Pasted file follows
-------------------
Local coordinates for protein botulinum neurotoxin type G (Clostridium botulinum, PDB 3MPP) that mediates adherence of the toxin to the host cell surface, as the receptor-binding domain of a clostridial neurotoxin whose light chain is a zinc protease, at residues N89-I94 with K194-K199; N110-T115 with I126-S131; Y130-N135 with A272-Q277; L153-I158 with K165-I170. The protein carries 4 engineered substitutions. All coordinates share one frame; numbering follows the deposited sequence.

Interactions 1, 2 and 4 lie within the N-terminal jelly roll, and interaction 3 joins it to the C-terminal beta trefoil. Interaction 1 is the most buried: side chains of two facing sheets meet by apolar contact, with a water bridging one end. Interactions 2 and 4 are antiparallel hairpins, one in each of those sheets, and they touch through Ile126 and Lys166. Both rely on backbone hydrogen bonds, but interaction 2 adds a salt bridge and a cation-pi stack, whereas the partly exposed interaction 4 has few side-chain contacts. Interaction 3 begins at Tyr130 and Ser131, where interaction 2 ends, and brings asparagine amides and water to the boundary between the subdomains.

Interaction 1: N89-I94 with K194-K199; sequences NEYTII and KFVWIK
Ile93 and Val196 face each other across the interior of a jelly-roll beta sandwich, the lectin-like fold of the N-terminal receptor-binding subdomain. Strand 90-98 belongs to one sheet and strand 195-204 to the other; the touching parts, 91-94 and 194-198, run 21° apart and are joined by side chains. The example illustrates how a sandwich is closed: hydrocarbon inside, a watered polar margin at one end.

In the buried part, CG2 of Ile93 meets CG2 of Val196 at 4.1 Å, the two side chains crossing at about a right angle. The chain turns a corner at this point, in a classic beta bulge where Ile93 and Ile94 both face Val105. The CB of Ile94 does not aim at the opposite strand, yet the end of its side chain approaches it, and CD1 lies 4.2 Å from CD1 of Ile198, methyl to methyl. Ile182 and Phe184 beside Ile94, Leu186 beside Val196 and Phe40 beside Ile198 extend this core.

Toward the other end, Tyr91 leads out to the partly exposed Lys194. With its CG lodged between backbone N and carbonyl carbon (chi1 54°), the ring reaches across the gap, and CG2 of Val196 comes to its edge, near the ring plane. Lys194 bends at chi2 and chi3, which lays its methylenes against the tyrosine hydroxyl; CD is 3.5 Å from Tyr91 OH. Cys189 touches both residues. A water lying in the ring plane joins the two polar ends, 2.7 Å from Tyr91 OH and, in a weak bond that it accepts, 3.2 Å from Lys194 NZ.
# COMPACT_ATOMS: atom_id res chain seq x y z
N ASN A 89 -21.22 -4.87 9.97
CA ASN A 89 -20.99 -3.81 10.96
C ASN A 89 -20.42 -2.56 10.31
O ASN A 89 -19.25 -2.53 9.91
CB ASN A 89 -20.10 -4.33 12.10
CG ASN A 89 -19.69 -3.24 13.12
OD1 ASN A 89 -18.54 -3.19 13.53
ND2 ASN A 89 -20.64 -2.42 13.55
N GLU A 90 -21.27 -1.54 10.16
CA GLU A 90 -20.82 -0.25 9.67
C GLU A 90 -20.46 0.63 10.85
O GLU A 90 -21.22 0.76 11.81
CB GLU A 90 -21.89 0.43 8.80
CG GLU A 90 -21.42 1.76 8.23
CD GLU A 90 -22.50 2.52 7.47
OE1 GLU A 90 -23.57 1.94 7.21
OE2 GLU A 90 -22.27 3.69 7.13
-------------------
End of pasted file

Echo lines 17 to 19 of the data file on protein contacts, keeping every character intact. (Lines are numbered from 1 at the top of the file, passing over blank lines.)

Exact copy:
CA GLU A 90 -20.82 -0.25 9.67
C GLU A 90 -20.46 0.63 10.85
O GLU A 90 -21.22 0.76 11.81